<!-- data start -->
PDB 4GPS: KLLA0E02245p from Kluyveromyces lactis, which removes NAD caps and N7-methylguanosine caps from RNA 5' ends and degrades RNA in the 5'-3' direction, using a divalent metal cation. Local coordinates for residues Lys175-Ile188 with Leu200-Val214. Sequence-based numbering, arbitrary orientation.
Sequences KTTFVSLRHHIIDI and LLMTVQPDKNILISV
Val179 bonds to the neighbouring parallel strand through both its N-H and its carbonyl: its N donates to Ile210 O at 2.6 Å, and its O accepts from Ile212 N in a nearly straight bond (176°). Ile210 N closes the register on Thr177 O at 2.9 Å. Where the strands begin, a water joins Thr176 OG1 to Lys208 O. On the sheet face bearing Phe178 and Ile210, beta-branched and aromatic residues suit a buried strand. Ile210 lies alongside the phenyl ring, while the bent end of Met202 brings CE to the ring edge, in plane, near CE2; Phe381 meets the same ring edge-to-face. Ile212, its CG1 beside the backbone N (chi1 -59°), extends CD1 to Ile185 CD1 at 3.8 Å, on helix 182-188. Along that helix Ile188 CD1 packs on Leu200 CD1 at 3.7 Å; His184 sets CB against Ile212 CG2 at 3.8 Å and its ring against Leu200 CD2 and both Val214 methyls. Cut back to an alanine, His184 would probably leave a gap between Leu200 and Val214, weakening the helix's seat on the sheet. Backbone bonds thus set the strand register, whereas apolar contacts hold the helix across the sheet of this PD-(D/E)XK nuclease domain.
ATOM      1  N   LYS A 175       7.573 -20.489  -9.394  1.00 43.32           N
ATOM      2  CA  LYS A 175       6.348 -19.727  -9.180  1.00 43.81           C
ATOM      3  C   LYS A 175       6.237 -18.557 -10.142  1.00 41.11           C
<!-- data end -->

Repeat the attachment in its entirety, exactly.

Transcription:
PDB 4GPS: KLLA0E02245p from Kluyveromyces lactis, which removes NAD caps and N7-methylguanosine caps from RNA 5' ends and degrades RNA in the 5'-3' direction, using a divalent metal cation. Local coordinates for residues Lys175-Ile188 with Leu200-Val214. Sequence-based numbering, arbitrary orientation.
Sequences KTTFVSLRHHIIDI and LLMTVQPDKNILISV
Val179 bonds to the neighbouring parallel strand through both its N-H and its carbonyl: its N donates to Ile210 O at 2.6 Å, and its O accepts from Ile212 N in a nearly straight bond (176°). Ile210 N closes the register on Thr177 O at 2.9 Å. Where the strands begin, a water joins Thr176 OG1 to Lys208 O. On the sheet face bearing Phe178 and Ile210, beta-branched and aromatic residues suit a buried strand. Ile210 lies alongside the phenyl ring, while the bent end of Met202 brings CE to the ring edge, in plane, near CE2; Phe381 meets the same ring edge-to-face. Ile212, its CG1 beside the backbone N (chi1 -59°), extends CD1 to Ile185 CD1 at 3.8 Å, on helix 182-188. Along that helix Ile188 CD1 packs on Leu200 CD1 at 3.7 Å; His184 sets CB against Ile212 CG2 at 3.8 Å and its ring against Leu200 CD2 and both Val214 methyls. Cut back to an alanine, His184 would probably leave a gap between Leu200 and Val214, weakening the helix's seat on the sheet. Backbone bonds thus set the strand register, whereas apolar contacts hold the helix across the sheet of this PD-(D/E)XK nuclease domain.
ATOM      1  N   LYS A 175       7.573 -20.489  -9.394  1.00 43.32           N
ATOM      2  CA  LYS A 175       6.348 -19.727  -9.180  1.00 43.81           C
ATOM      3  C   LYS A 175       6.237 -18.557 -10.142  1.00 41.11           C